Man-made Black Hole that could destroy the world

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Switch Kicker
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Post by Switch Kicker » 31 Dec 2006 20:49

smokefree wrote:I don't like messing with God's territory. Im all for science especially physics. But I think there are certain things that shouldn't be messed with, including the ABomb. I dont think it should even exist. Anyway, this may not end the earth but at the rate were going how long until we invent something that does?
... Greenhouse gases? Nuclear bombs... only takes twenty to put enough debris in the sky to end life... We've created plenty of things that can end the world and/or the lives on this planet.
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Post by cammel » 21 Jan 2007 01:35

Caleb wrote: To be honest, it was more likely that this weapon would destroy the entire planet then just an entire city. But guess what, they fired it anyway and we're all still here. No worries :D
I want to be a theoretical physicist :D so i've read a bunch of stuff about this black hole theory at CERNs LHC, but fist i just want to say that it definitely wasnt more likely that the first bomb would destroy the planet. No one thought it would destroy the planet itself but a few of the scientists in the Manhattan Project thought that there was a slight possibility that the detination might cause atmospheric ignition which is when the nitrogen gas that makes up most of the atmosphere starts fusing. That wouldn't be very good for anything that liked living but the planet would still be intact. But it was just a few scientists who thought that it was a remote possibility.

Now about the black holes, from what ive read there really doesnt seem to be any danger at all. Calling them black holes make people think of the super massive singularities out in space that suck in stars and planets but they really arent like that at all. A black hole's force comes from the mass that is centered at its singularity. The black holes that will be made at CERN will probably have masses on the order of the mass of proton or electron. It will also be ridiculously small, smaller than an atomic nucleus so theres a very small chance that anything will come close enough to become gravitationally atracted to it. This type of black hole has the same chance of sucking up the planet as any proton does... they have simillar masses.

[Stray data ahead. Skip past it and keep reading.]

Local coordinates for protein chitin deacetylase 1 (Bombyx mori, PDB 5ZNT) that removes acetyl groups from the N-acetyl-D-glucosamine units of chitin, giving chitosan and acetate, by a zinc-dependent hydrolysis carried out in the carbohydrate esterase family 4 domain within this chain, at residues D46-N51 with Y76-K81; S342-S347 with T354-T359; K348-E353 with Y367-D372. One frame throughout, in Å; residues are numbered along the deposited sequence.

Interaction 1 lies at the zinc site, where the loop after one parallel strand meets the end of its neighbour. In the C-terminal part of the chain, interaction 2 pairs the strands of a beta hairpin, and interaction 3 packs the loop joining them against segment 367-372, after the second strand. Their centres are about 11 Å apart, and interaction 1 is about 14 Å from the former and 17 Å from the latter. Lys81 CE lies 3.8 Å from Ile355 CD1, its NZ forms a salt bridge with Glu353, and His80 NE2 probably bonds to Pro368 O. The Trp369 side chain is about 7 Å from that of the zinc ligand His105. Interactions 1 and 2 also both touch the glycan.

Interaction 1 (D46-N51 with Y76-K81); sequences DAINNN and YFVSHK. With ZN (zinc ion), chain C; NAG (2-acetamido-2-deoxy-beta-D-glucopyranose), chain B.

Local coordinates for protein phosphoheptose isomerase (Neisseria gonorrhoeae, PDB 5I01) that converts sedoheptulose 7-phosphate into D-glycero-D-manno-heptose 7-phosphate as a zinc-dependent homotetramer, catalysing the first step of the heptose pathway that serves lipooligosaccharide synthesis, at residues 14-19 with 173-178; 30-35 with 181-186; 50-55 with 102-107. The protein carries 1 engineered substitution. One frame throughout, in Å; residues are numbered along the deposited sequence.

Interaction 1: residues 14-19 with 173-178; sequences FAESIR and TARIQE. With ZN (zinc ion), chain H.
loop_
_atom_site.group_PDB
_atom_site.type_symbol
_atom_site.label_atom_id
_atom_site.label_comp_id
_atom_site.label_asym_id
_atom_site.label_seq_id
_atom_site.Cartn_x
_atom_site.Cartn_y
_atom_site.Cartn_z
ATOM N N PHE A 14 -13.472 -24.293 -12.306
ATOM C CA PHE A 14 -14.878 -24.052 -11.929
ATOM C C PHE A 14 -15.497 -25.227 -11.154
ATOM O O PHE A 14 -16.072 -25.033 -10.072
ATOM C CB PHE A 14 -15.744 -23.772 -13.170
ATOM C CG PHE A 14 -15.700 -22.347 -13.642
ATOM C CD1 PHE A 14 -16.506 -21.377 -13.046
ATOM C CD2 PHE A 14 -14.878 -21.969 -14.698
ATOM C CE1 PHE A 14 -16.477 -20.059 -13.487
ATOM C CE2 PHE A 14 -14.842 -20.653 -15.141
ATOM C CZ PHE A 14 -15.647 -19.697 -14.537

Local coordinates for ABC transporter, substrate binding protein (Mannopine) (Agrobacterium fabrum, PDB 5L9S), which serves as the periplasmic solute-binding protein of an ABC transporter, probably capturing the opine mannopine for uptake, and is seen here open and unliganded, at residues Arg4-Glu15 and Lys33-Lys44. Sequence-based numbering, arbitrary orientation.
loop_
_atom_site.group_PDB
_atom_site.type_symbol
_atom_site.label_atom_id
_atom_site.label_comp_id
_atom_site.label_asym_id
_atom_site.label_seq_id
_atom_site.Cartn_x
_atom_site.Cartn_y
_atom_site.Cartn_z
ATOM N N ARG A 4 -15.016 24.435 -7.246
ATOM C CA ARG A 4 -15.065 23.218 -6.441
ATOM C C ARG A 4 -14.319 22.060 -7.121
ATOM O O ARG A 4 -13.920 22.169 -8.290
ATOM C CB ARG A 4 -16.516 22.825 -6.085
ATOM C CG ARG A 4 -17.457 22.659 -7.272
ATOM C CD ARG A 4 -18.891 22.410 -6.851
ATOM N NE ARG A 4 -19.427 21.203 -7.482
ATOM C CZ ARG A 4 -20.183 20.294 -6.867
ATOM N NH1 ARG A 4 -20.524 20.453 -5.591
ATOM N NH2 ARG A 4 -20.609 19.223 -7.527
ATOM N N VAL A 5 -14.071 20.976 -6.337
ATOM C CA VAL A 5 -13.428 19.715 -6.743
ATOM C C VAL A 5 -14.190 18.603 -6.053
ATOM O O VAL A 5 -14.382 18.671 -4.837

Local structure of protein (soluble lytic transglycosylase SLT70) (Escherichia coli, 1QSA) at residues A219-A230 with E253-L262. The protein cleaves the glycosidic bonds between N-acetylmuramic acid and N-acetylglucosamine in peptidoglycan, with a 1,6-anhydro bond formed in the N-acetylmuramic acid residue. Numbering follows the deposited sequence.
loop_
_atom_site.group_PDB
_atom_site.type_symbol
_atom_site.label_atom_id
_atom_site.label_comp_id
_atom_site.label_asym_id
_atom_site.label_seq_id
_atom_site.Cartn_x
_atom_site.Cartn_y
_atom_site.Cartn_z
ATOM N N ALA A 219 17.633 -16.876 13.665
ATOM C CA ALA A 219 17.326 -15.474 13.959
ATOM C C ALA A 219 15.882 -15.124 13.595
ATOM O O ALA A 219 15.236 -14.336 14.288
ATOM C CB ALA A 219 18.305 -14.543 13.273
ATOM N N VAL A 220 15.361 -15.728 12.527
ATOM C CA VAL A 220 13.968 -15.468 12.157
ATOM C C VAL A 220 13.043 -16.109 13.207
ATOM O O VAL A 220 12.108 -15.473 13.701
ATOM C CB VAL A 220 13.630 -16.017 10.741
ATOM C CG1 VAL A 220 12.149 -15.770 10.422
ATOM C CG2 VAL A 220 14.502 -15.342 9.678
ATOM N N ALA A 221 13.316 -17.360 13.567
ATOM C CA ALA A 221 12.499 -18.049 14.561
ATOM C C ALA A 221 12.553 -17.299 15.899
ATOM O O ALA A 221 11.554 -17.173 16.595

The black holes wont stay around long either because in quantum field theory the heisenberg uncertainty principle can be applied to vacuums. It was beleived that vacuums were at a zero-point state without any energy, but infact there are zero-point fluctuations where the energy fluctuates up and down around the zero-point state. These fluctuations take the form of virtual partical pairs that pop in and out of existance, being created one instant and coming together and anihilating each other the next. When pairs like this emerge next to the event horizon of a black hole one of the pair can fall in while the other escapes as radiation from a black hole. this radiation reduces the mass of the black hole. the smaller and hotter the black hole is the more likely it is that this radiation will cause the whole thing to evaporate. The black holes at CERN will be very small and very hot.

Also the solar system would be fine if earth became a black hole. The black hole would just have the mass of the earth so everything in the solar system would act the same as it did before... the moon would even keep orbiting the black hole in the same way it did the earth.
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Post by Pyroman924 » 21 Jan 2007 12:00

After reading through this entire topic... my head exploded. :x

At the rate we are going though, we'll probably kill ourselves off through pollution or whatnot before we make our planet collapse in on itself... :?
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Post by NotHisRealName » 31 Jan 2007 16:17

It's my understanding that the ability to create black holes at will is the beginning of wormhole technology! I can't remember who wrote about it - probably Asmov or Hawking but, theoretically one could create a wormhole between black holes.
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Post by Blue_turnip » 03 May 2007 05:10

Switch Kicker wrote:...Ugh...

Read "The Last 3 Minutes." It's very very informative about all the theories behind blackholes.

Blackholes are not, "holes." They are planets, with so much mass that their gravitation pull exceeds the power of light. Meaning light cannot escape from it, meaning that we cannot see them, thus the reason they are called, BLACKholes. And the reason mass seems to be sucked "into" blackholes, is because mass as we see it, is not as big as we see it.

There is a SHIT-TON of space between atoms. If you were to remove all the empty space in an atom, you could fit the entire Rocky Mountains in the US, a glass jar.

Blackholes have the power to push atoms so close that the space is pushed aside, and the atoms get closer and closer. That's why they're called holes, because it LOOKS as if things are being sucked into it... Because, you see two stars get sucked into a hole, and the hole stays the same size...

Eitherway, in order for a blackhole to form, you need extraoridinary amounts of energy and/or extraordinary amounts of mass. Energy being neutrons and electrons, mass being the nucleus.